An hour before the game, with Secret Service agents rushing about and the Baltimore Orioles' dugout being cleared, Scott McGregor turned to Mike Flanagan and said, "I'm glad it's you and not me."
If anyone could have predicted the Orioles' 6-4 loss to the Cleveland Indians this afternoon at Memorial Stadium, McGregor could.
Two years earlier, he experienced the joys and pains of an opening-day presidential visit, walking six in 5 2/3 innings and admitting, "I got a little rattled."
By game time, Flanagan knew President Reagan and his entourage would be spending a couple of innings in the Orioles' dugout, but as he said later, knowing what he had to deal with and dealing with it are different things.
After allowing six runs in his last 25 exhibition innings and walking only four batters all spring, he never got out of the gate today, as Baltimore's largest regular-season home crowd in history (52,292) saw him leave two batters into the third inning. (President Reagan left after the second inning.)
"That's what opening day is about -- confusion," Flanagan said.
He left with the Indians leading, 3-0, and when reliever Rich Bordi allowed two more runs to score, Flanagan was charged with five runs, four hits and -- worst of all -- three walks.
Forget everything else about opening day. After being down by 5-0, the Orioles were dead, and three Cleveland pitchers combined on an eight-hitter to beat them.
Forget that Flanagan had plenty of alibis. The defense behind him made at least two mistakes, and the Orioles' hitters went one for seven with runners in scoring position. The biggest failure was in the fifth when they had cut the margin to 5-2 and had second baseman Alan Wiggins on third with one out.
Result? Lee Lacy popped to second and Cal Ripken struck out.
They also had the bases loaded with two outs in the eighth, but reliever Ernie Camacho, throwing at 94 mph, got catcher Rick Dempsey on a pop to shortstop Julio Franco for the third out.
"All I can say is I didn't get my feet on the ground, and that's pretty important," said Flanagan. "I felt good and all, but I never got into the flow of the game."
The Orioles timed his fast ball in the 88-89 mph range, and Flanagan said, "The velocity and all was there, but I didn't feel like it was. It's especially frustrating because of the spring I had. This is not the way I pictured the day was going to turn out. When I got behind early, every pitch became crucial, and I made a series of bad pitches."
Bordi's numbers were excellent -- six innings, five hits, one run -- but he did inherit two runners and allow both to score, one on Brook Jacoby's single and another on Mel Hall's sacrifice fly.
So by the time the Orioles started coming back, there was too far to come -- a 5-0 deficit.
"I'm not an excuse-maker," Orioles Manager Earl Weaver said. "We knew it would be this kind of day, and that's why opening day is special. If Flanagan had thrown a shutout, we'd have said the president being here took his mind off it. Three of the people he walked score, and that's what's going to kill you."
By the eighth, though, the Orioles were back in it, trailing by 6-3 and going for more against Cleveland starter Ken Schrom (seven innings, eight hits). Lacy (two for five) opened the eighth with a double and promptly scored on Ripken's single to make it 6-4.
Cleveland Manager Pat Corrales went to left-hander Jamie Easterly, who got first baseman Eddie Murray on a soft grounder to the mound and center fielder Fred Lynn on a strikeout but then walked designated hitter Mike Young and left fielder John Shelby to load the bases.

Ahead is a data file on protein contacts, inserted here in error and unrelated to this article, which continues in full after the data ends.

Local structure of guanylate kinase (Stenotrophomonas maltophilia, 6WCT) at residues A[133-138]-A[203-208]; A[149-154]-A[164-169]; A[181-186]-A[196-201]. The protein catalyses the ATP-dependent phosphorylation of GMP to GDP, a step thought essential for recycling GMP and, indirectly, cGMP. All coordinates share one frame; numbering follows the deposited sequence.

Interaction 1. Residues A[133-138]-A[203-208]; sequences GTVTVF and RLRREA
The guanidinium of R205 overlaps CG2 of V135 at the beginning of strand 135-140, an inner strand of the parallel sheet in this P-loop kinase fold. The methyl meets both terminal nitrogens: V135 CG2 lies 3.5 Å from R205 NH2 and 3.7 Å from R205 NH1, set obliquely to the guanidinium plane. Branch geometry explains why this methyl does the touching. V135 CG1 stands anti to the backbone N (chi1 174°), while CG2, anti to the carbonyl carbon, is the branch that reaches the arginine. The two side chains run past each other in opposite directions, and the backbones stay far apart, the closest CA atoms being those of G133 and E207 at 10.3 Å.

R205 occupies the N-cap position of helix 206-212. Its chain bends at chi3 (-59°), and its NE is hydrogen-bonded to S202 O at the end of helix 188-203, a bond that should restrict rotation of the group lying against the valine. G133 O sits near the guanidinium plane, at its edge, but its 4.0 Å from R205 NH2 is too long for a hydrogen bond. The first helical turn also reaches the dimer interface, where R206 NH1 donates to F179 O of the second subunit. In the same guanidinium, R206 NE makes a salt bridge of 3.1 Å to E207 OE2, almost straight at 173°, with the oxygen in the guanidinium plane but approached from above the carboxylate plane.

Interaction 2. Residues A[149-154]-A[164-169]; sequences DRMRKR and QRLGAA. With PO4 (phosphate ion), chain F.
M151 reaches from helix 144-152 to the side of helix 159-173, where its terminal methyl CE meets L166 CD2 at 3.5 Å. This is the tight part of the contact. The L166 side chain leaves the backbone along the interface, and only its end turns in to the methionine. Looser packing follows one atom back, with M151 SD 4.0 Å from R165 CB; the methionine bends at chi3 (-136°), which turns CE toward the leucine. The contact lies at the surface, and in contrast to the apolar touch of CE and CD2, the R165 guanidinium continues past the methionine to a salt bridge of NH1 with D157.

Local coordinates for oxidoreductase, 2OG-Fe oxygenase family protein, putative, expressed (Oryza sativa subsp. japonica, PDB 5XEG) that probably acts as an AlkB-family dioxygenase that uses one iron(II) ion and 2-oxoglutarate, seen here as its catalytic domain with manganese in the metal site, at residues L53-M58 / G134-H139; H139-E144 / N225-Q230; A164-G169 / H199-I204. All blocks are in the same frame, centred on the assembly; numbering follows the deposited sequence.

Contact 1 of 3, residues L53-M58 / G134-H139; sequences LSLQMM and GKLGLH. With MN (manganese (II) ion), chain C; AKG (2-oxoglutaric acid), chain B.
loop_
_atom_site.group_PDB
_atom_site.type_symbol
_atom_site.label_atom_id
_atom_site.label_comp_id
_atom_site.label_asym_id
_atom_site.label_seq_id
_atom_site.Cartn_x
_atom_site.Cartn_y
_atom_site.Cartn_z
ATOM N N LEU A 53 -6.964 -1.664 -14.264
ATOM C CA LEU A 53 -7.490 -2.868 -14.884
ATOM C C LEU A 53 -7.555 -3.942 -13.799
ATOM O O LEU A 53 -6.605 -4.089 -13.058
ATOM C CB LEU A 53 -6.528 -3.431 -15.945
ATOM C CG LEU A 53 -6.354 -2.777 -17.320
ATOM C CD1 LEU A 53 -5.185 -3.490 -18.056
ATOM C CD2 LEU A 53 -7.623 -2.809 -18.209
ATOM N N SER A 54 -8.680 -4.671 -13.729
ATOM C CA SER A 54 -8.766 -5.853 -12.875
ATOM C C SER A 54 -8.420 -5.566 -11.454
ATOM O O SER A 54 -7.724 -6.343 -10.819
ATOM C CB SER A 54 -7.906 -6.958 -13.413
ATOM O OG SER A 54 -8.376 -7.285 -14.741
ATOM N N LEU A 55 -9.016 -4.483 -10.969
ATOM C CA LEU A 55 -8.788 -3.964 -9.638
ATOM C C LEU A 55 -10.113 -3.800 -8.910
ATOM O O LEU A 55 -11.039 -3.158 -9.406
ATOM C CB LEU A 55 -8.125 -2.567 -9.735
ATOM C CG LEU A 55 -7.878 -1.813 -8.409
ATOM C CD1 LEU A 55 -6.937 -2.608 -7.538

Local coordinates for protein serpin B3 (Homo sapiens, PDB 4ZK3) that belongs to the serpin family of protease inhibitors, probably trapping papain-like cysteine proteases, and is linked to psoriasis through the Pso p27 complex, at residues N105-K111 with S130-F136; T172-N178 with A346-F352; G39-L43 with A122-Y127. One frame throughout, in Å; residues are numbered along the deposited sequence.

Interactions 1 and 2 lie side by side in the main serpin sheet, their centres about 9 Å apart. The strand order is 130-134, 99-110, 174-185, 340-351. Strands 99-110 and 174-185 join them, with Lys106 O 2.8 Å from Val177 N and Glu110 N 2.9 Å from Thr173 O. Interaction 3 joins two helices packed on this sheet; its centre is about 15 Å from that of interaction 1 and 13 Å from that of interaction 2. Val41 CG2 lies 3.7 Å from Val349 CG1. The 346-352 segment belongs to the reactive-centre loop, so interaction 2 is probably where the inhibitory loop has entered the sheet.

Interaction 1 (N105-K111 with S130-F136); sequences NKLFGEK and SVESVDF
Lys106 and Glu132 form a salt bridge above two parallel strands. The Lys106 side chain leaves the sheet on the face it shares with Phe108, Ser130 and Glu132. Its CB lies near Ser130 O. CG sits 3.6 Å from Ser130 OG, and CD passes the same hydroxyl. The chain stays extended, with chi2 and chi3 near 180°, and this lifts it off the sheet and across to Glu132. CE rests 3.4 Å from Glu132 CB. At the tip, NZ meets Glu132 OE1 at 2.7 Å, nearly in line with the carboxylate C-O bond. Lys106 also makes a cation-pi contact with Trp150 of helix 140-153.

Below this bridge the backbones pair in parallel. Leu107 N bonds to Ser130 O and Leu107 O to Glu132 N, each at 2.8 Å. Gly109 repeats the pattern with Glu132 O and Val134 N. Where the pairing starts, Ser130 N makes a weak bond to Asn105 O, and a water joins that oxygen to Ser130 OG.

Corrales walked to the mound again and waved in right-hander Camacho.
Decision time. With Dempsey coming up, Weaver could let Dempsey hit or send up a left-handed pinch hitter, Larry Sheets or John Stefero.
The case for the pinch hitter: Dempsey hit only .204 off right-handed pitchers last season and he is three for 46 with the bases loaded and two outs for his career. To which Weaver responded: "That's baloney ."
Weaver relies on two things: how a hitter has been swinging and how he has done against that pitcher. On this point, Weaver wins the debate: Dempsey is one for three off Camacho and coming off a spring training in which he hit .319. Sheets hit .169 in spring training, Stefero .235.
"Anybody who has followed us through spring training knows Dempsey is the guy I want up there," Weaver said. "People on our bench hit far less."
Nonetheless, Dempsey popped out to shortstop, and that was that.
"I'd like to have it again," Dempsey said. "No, I didn't think he'd pinch hit for me. Camacho is a fast-ball pitcher, and I'm a fast-ball hitter. I might have been a little anxious, but Camacho made the pitch he had to make."
So when it was over, Weaver was left sipping a cold beer, in a very warm office and contemplating an 0-1 team.
"Well, it was exciting," he said. "It wasn't 13-0 like it was a few years ago. If it'd been that, those people would have all been gone. This way, we had a shot."
Shelby, who was the Orioles' hottest hitter at the end of spring training, got a single, double and walk, but Weaver, who plays the numbers, might not play him Wednesday against Cleveland left-hander Neal Heaton. Shelby is only four for 25 (.160) against Heaton, and Juan Beniquez is five for 13 (.385) . . .
The previous record regular-season Memorial Stadium crowd was 51,956, for the 1982 Orioles-Kansas City Royals opener . . . The Orioles have lost three of their last four openers, but are 20-13 on opening day . . . Cleveland catcher Andy Allanson, playing in his first major league game, went three for four with an RBI and an error. He's a Richmond native and had his parents and three sisters at today's game. "When I heard them introduce Eddie Murray, I got chills," Allanson said.